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Chefs + Restaurants

Colman Andrews’s Favorite Restaurants in Italy

January 2007
Tuscan restaurant Gambero Rosso, featured in Gourmet's January issue, may be contributing editor Colman Andrews's latest find, but when it comes to Italian restaurants, he has a long list of favorites. Here are his top five.

Ristorante del Cambio (Piazza Carignano 2, Turin 011- 546-690) This historic restaurant (it was founded as a caffé in 1757) is simply beautiful, with its antique chandeliers, frescoed walls, and tall, arched mirrors. And the cooking—classic with contemporary accents—is immensely satisfying, from risotto with Barolo and agnolotti moistened with meat juices to sweetbreads with porcini and "gran fritto misto alla piemontese," a mix of fried meats, offal, and vegetables.

Harry's Bar (Calle Vallaresso, San Marco 1323, Venice; 0415-285-777) Sure, it's expensive and full of attitude, and sure, the food is uneven—though the carpaccio (invented here), the tagliolini gratinati, and the torta alla zabaione never disappoint—but it's Harry's, like no place else in the world.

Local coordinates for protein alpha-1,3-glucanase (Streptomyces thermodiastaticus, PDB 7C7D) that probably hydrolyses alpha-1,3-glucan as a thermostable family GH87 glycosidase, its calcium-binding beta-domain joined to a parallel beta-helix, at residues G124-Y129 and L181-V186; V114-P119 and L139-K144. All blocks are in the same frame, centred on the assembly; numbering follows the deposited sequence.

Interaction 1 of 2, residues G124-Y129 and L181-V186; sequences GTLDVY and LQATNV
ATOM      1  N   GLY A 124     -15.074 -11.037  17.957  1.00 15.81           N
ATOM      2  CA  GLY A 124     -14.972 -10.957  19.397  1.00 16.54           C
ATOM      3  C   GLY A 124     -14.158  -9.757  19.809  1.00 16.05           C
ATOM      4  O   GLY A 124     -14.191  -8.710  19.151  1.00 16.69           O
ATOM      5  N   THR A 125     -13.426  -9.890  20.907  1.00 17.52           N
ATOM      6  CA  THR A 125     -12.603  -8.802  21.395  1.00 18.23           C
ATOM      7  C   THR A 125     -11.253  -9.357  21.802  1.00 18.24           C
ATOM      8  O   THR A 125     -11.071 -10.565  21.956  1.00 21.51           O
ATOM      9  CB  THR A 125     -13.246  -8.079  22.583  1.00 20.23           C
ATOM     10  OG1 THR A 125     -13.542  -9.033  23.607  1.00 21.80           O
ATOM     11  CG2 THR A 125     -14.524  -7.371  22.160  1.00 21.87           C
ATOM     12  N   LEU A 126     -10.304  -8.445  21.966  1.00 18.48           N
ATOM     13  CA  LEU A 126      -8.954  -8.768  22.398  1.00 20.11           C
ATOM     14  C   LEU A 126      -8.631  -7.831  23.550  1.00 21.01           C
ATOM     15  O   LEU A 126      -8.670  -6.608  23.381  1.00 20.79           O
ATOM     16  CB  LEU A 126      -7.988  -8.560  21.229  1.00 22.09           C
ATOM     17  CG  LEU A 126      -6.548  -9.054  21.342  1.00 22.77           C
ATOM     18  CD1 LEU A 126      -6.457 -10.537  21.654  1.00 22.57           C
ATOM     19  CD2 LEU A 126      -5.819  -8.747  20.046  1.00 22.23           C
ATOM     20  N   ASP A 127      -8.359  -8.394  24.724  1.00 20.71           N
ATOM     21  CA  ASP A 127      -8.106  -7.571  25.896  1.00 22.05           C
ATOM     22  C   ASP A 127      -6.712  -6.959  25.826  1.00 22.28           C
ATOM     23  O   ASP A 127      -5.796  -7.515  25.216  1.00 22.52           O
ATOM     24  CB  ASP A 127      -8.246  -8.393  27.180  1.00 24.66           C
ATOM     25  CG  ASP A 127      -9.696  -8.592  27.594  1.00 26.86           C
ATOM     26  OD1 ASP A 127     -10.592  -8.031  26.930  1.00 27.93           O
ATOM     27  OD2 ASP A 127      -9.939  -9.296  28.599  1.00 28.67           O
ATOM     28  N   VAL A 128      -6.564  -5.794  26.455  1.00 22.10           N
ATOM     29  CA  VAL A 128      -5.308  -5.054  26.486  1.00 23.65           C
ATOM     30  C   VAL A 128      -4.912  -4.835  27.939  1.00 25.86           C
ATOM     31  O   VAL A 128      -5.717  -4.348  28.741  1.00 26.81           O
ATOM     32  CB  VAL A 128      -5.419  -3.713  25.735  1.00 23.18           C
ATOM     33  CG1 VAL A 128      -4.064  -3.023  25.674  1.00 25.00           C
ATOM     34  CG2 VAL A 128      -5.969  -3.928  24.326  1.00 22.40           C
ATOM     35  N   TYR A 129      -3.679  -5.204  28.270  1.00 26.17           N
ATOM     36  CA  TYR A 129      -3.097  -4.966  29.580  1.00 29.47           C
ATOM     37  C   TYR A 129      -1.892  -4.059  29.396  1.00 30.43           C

Paolo & Barbara (Via Roma 47, Sanremo; 0184-531-653) With its superb modern Ligurian cuisine, imaginative but rooted in tradition, based on extraordinary seafood (the shrimp of Sanremo are especially famous), vegetables from the owners' own garden, wild game from the backcountry, and other impeccable products, it's one of the best restaurants in Italy by any reckoning.

Parizzi (Strada della Repubblica 71, Parma; 0521-285-952) The traditional local cooking served in this pleasant dining room is spectacular (herb-filled tortelli, stuffed rabbit Parma-style) and there are always innovations (basil-flecked pasta with ragł of John Dory), but the real attractions here are the selection of cured meats, including a tasting plate of flawless prosciutto of three different ages, and the assortment of Parmigiano-Reggianos from different regions and of different ages.

Sabatini (Piazza Santa Maria in Trastevere 13, Rome; 065-812-026) Perfect bruschetta, spaghetti with clams, grilled scampi, and oxtail stewed Roman-style, among many other dishes, with urbane service and an intimate view of the goings-on in one of Europe's liveliest and prettiest squares—Sabatini is Rome.